The silicon oxycarbide coating of the present invention has a thickness in a range of 350 Å or more, preferably 380 Å or more, more preferably 400 Å or more. If the thickness of the coating is less than 350 Å, then the durability of the hydrophilic properties of the silicon oxycarbide decreases.
For a hydrophilic coating on optical glass, preferably the coating is also 800 Å or less thick, more preferably 600 Å or less thick. If the coating is more than 800 Å thick then the coating tends to reflect too much light.
The silicon oxycarbide can be crystalline or amorphous. Preferably, the silicon oxycarbide is amorphous. Preferably the silicon oxycarbide coating is homogenous in composition.
The silicon oxycarbide coating of the present invention can be formed by various processes known in the art, including vapor deposition processes such as sputtering and chemical vapor deposition.
For example, the coating of the present invention can be made by depositing silicon oxycarbide by a chemical vapor deposition process onto a solid substrate. Chemical vapor deposition processes are well known in the art and will not be described in detail here. Silicon oxycarbide can be formed by chemical vapor deposition using gaseous mixtures of silanes, organic compounds, inert carrier gases, and other additive gases. Suitable silanes include monosilane, SiH4; disilane Si2H6, and halogenated silanes such as dichorosilane SiH2Cl2. Preferably, the organic compounds are gaseous at room temperature. Such organic compounds include olefinic and acetylenic compounds containing 2 to 5 carbon atoms. Organic compounds containing more than 5 carbon atoms can also be used provided they are gaseous below the decomposition temperature of the silane(s) used. Examples of suitable organic compounds include olefins, e.g., ethylene, butadiene, pentene, and halogenated olefins such as difluoroethylene; acetylenic hydrocarbons, e.g. acetylene; and aromatic hydrocarbons, e.g., benzene, toluene, and xylene. The inert gas (carrier gas) can be, e.g., a noble gas or nitrogen (N2). Other additive gases include ammonia (NH3 and hydrogen (H2).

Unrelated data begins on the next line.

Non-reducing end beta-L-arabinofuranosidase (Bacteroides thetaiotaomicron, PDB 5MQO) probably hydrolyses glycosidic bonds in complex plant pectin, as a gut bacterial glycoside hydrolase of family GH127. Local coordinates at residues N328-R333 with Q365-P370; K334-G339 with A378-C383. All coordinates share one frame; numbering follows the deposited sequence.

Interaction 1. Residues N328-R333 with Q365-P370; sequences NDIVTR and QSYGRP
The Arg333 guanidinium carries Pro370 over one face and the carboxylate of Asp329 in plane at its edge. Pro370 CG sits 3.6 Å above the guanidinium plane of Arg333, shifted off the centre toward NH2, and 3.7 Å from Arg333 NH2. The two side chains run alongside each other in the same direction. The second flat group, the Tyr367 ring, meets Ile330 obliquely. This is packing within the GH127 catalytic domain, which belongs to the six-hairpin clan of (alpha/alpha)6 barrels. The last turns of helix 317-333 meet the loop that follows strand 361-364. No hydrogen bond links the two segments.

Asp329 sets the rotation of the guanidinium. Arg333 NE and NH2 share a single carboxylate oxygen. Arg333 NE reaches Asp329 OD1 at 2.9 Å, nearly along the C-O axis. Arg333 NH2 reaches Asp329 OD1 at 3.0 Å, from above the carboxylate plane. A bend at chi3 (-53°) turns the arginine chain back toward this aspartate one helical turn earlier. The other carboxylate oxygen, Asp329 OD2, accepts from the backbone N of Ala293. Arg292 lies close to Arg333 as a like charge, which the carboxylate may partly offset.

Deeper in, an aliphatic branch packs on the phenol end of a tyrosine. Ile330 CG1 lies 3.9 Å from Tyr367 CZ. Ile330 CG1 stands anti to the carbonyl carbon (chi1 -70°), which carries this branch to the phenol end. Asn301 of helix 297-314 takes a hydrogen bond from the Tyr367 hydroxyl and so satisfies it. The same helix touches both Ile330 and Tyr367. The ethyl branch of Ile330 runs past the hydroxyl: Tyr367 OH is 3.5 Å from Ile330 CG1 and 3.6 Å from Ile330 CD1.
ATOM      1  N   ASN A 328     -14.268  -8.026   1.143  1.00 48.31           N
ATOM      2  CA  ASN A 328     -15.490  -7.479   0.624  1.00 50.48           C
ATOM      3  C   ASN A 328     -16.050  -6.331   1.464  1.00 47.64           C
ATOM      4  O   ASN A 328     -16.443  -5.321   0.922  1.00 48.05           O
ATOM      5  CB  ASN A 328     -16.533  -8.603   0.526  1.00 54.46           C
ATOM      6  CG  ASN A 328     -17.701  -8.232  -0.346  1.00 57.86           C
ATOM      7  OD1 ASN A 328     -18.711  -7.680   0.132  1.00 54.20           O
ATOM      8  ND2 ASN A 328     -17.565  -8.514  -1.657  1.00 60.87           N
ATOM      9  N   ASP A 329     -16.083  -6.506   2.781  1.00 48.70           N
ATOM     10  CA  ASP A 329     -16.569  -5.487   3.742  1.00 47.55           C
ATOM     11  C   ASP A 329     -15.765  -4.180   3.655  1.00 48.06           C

In embodiments, the silicon oxycarbide coating can be formed by chemical vapor deposition using a mixture of silane, ethylene, carbon dioxide, and nitrogen. The molar concentration for each gas in the reactive atmosphere can be in a range of 5%<silane<20%, 5%<ethylene<20%, 20%<carbon dioxide<80%, and 5%<nitrogen<20%. The maximum and minimum amounts of each gas are driven by the target range for the refractive index.
The silicon oxycarbide coating is preferably deposited in a temperature range of about 400° C. to 800° C., more preferably about 550° C. to 700° C. The deposition rate is preferably in a range of 200 Å/sec to 600 Å/sec.
In embodiments, the silicon oxycarbide coating can be deposited onto float glass formed on a molten tin bath.
The silicon oxycarbide coating of the present invention is hydrophilic. The term “hydrophilic” as used herein means that the contact angle of water with the coating is less than 20 degrees. Preferably, the silicon oxycarbide coating is “superhydrophilic”, with a water contact angle of less than 10 degrees, more preferably less than 5 degrees.
Typically, a freshly deposited silicon oxycarbide coating is covered with surface contaminants (carbon, greasy dust, etc.) that prevent the coating from exhibiting hydrophilic behavior. The surface contaminants can collect on the coating when the coating and substrate are cooled following coating deposition.